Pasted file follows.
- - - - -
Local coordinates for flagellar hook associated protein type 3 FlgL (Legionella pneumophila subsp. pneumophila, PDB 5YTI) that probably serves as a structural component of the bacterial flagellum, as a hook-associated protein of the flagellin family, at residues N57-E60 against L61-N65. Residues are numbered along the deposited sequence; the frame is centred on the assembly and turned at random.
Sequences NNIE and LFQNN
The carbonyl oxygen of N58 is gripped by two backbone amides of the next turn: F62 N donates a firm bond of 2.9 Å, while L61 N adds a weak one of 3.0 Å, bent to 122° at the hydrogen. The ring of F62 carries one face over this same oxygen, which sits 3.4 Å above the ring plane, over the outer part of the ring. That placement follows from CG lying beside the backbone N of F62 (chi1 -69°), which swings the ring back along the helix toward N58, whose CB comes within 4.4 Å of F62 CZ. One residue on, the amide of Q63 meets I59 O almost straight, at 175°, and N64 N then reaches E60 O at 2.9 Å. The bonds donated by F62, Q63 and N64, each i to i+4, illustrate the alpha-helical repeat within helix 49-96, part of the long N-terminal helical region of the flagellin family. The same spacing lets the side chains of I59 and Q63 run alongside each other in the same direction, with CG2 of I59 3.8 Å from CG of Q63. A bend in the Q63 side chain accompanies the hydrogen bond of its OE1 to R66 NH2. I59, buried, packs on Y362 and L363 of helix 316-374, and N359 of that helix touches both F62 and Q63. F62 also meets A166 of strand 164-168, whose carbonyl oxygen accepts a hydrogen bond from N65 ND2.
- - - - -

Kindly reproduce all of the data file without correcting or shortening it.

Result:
Local coordinates for flagellar hook associated protein type 3 FlgL (Legionella pneumophila subsp. pneumophila, PDB 5YTI) that probably serves as a structural component of the bacterial flagellum, as a hook-associated protein of the flagellin family, at residues N57-E60 against L61-N65. Residues are numbered along the deposited sequence; the frame is centred on the assembly and turned at random.
Sequences NNIE and LFQNN
The carbonyl oxygen of N58 is gripped by two backbone amides of the next turn: F62 N donates a firm bond of 2.9 Å, while L61 N adds a weak one of 3.0 Å, bent to 122° at the hydrogen. The ring of F62 carries one face over this same oxygen, which sits 3.4 Å above the ring plane, over the outer part of the ring. That placement follows from CG lying beside the backbone N of F62 (chi1 -69°), which swings the ring back along the helix toward N58, whose CB comes within 4.4 Å of F62 CZ. One residue on, the amide of Q63 meets I59 O almost straight, at 175°, and N64 N then reaches E60 O at 2.9 Å. The bonds donated by F62, Q63 and N64, each i to i+4, illustrate the alpha-helical repeat within helix 49-96, part of the long N-terminal helical region of the flagellin family. The same spacing lets the side chains of I59 and Q63 run alongside each other in the same direction, with CG2 of I59 3.8 Å from CG of Q63. A bend in the Q63 side chain accompanies the hydrogen bond of its OE1 to R66 NH2. I59, buried, packs on Y362 and L363 of helix 316-374, and N359 of that helix touches both F62 and Q63. F62 also meets A166 of strand 164-168, whose carbonyl oxygen accepts a hydrogen bond from N65 ND2.